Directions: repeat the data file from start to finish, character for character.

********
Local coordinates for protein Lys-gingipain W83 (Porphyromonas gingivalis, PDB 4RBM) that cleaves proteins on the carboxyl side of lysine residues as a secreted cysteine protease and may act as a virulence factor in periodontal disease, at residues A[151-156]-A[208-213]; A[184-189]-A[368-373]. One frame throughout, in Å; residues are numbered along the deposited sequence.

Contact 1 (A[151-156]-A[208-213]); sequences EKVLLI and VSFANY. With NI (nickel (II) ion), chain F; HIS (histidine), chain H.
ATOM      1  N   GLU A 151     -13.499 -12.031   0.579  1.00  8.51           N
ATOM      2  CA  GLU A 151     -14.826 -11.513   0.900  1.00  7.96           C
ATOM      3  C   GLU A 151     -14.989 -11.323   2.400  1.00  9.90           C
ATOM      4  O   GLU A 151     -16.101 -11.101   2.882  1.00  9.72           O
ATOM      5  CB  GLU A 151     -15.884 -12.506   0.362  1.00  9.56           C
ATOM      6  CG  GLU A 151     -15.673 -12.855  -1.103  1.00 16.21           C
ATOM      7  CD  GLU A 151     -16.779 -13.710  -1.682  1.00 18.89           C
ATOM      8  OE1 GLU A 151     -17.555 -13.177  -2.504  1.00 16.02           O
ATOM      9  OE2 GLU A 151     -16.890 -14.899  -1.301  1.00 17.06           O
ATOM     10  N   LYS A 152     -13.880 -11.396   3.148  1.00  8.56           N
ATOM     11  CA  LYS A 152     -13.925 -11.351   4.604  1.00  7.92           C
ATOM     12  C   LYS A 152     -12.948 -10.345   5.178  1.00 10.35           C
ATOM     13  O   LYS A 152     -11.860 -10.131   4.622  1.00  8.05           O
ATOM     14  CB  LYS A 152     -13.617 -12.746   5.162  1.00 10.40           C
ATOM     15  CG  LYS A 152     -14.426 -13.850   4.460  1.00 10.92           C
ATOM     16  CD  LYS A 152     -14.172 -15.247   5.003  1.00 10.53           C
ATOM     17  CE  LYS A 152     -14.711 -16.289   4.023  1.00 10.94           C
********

Local coordinates for protein Lys-gingipain W83 (Porphyromonas gingivalis, PDB 4RBM) that cleaves proteins on the carboxyl side of lysine residues as a secreted cysteine protease and may act as a virulence factor in periodontal disease, at residues A[151-156]-A[208-213]; A[184-189]-A[368-373]. One frame throughout, in Å; residues are numbered along the deposited sequence.

Contact 1 (A[151-156]-A[208-213]); sequences EKVLLI and VSFANY. With NI (nickel (II) ion), chain F; HIS (histidine), chain H.
ATOM      1  N   GLU A 151     -13.499 -12.031   0.579  1.00  8.51           N
ATOM      2  CA  GLU A 151     -14.826 -11.513   0.900  1.00  7.96           C
ATOM      3  C   GLU A 151     -14.989 -11.323   2.400  1.00  9.90           C
ATOM      4  O   GLU A 151     -16.101 -11.101   2.882  1.00  9.72           O
ATOM      5  CB  GLU A 151     -15.884 -12.506   0.362  1.00  9.56           C
ATOM      6  CG  GLU A 151     -15.673 -12.855  -1.103  1.00 16.21           C
ATOM      7  CD  GLU A 151     -16.779 -13.710  -1.682  1.00 18.89           C
ATOM      8  OE1 GLU A 151     -17.555 -13.177  -2.504  1.00 16.02           O
ATOM      9  OE2 GLU A 151     -16.890 -14.899  -1.301  1.00 17.06           O
ATOM     10  N   LYS A 152     -13.880 -11.396   3.148  1.00  8.56           N
ATOM     11  CA  LYS A 152     -13.925 -11.351   4.604  1.00  7.92           C
ATOM     12  C   LYS A 152     -12.948 -10.345   5.178  1.00 10.35           C
ATOM     13  O   LYS A 152     -11.860 -10.131   4.622  1.00  8.05           O
ATOM     14  CB  LYS A 152     -13.617 -12.746   5.162  1.00 10.40           C
ATOM     15  CG  LYS A 152     -14.426 -13.850   4.460  1.00 10.92           C
ATOM     16  CD  LYS A 152     -14.172 -15.247   5.003  1.00 10.53           C
ATOM     17  CE  LYS A 152     -14.711 -16.289   4.023  1.00 10.94           C